The Captains is a feature length documentary film written and directed by William Shatner. The film follows Shatner as he interviews the other actors who have portrayed Starship captains within the illustrious science-fiction franchise.
In this documentary mini series for Canadian television, Shatner, in each of the five half an hour episodes, presents and interviews one of the people who played the five Star Trek captains... See full summary »
Your destination: the 24th century. Your mission: to voyage where few have gone before--behind the scenes of Star Trek: The Next Generation! Join Jonathan Frakes, Next Generation's ... See full summary »
Donald R. Beck
The cast , crew , creators & critics discuss the impact of Star Trek from its creation by Gene Roddenberry to the present into today and the future. Showing clips from the original unaired ... See full summary »
Mark A. Altman,
The Leonard Nimoy tribute collage shown burning at the 2015 Burning Man festival temple burn in "For the Love of Spock" was created by set dresser Chris Clark(XX) over a 2 day period at his lunch hour on stage 5 at the prospect lot while working on Grey's Anatomy in LA CA. See more »
The review that Variety gave us when we first went on the air in September of 1966: "Star Trek won't work."
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The end credits list all of the contributors to the Kickstarter campaign which made this movie possible. See more »
It may be called "For The Love Of Spock," but this documentary is really about the entire breadth of Leonard Nimoy's life. Perhaps the most beloved and iconic character and actor in the long history of the Star Trek franchise, this film obviously has a heavy focus on Star Trek, but also provides a fascinating (to use a word made famous by Mr. Spock) look at Nimoy's family and the way in which Star Trek fame impacted his family life. It can be a bit jarring at times to those who want to see Nimoy as interchangeable with Spock. He wasn't as in control as his famous alter-ego. His family life wasn't perfect, he had his own demons and addictions to deal with. The documentary was made by Nimoy's son, Adam, who used a letter his father had written to him in the early 1970's as a sort of catalyst, moving the film forward. Theirs was at times a troubled relationship, but was ultimately a healed relationship, and this film is clearly the story of a man paying tribute to his father, who died partway through the film's production.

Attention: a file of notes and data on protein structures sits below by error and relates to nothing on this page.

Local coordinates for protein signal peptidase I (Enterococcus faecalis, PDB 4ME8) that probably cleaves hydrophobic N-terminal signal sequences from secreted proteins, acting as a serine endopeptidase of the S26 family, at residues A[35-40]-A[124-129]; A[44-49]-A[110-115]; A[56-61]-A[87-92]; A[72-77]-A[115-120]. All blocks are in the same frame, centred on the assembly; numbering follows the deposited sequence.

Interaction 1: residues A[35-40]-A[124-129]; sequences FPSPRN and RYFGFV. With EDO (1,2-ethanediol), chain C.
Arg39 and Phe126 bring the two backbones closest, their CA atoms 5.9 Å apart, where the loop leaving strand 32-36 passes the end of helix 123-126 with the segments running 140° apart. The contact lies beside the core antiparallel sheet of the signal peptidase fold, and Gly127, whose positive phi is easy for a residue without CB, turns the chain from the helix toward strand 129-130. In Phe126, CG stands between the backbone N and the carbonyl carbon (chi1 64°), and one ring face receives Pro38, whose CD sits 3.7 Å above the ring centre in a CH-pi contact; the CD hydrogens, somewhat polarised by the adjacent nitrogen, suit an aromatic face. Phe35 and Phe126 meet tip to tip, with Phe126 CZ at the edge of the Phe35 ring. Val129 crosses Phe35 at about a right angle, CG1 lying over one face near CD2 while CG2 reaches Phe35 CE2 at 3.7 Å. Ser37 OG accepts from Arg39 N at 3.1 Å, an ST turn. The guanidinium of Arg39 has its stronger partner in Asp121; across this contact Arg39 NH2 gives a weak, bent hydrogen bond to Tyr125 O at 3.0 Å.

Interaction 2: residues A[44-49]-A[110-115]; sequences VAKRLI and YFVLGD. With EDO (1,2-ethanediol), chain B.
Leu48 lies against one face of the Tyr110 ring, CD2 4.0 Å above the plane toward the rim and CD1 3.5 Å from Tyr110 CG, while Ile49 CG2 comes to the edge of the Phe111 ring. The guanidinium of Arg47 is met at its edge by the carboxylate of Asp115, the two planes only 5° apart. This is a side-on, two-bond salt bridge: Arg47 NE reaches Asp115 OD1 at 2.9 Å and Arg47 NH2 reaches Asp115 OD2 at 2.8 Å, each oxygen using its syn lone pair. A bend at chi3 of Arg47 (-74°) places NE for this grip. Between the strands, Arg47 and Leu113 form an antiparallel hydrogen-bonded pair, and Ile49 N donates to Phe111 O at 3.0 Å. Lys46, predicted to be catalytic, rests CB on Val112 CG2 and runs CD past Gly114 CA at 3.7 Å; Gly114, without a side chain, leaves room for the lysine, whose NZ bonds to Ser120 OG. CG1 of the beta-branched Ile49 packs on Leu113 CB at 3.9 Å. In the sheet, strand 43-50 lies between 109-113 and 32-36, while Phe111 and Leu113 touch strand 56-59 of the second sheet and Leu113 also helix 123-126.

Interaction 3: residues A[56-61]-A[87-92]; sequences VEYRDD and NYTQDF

There's a lot to follow - from Nimoy's early days as a struggling actor (never working more than two weeks at a time until Star Trek, as he tells us in an interview) to the fame he achieved as Mr. Spock, and a brief look at some of his other work as an actor and director. One thing we learn is that fame came with a price. However, clearly Nimoy was a man respected by his many peers and whose portrayal of Spock had an influence beyond his own work. There are interviews with the cast of the new Star Trek franchise, some discussions with Jim Parsons and Mayim Bialik from "The Big Bang Theory" about Spock's influence on Parsons' "Sheldon" character, appearances from a variety of others (including Neil deGrasse Tyson) and interviews with many of Nimoy's original Star Trek castmates (William Shatner, George Takei, Nichelle Nichols and Walter Koenig all appear.)
I must be honest and confess that it seemed a little bit too long at almost two hours, but it does have a lot of interesting material in it. It will be of most interest to fans of Star Trek, obviously. (8/10)
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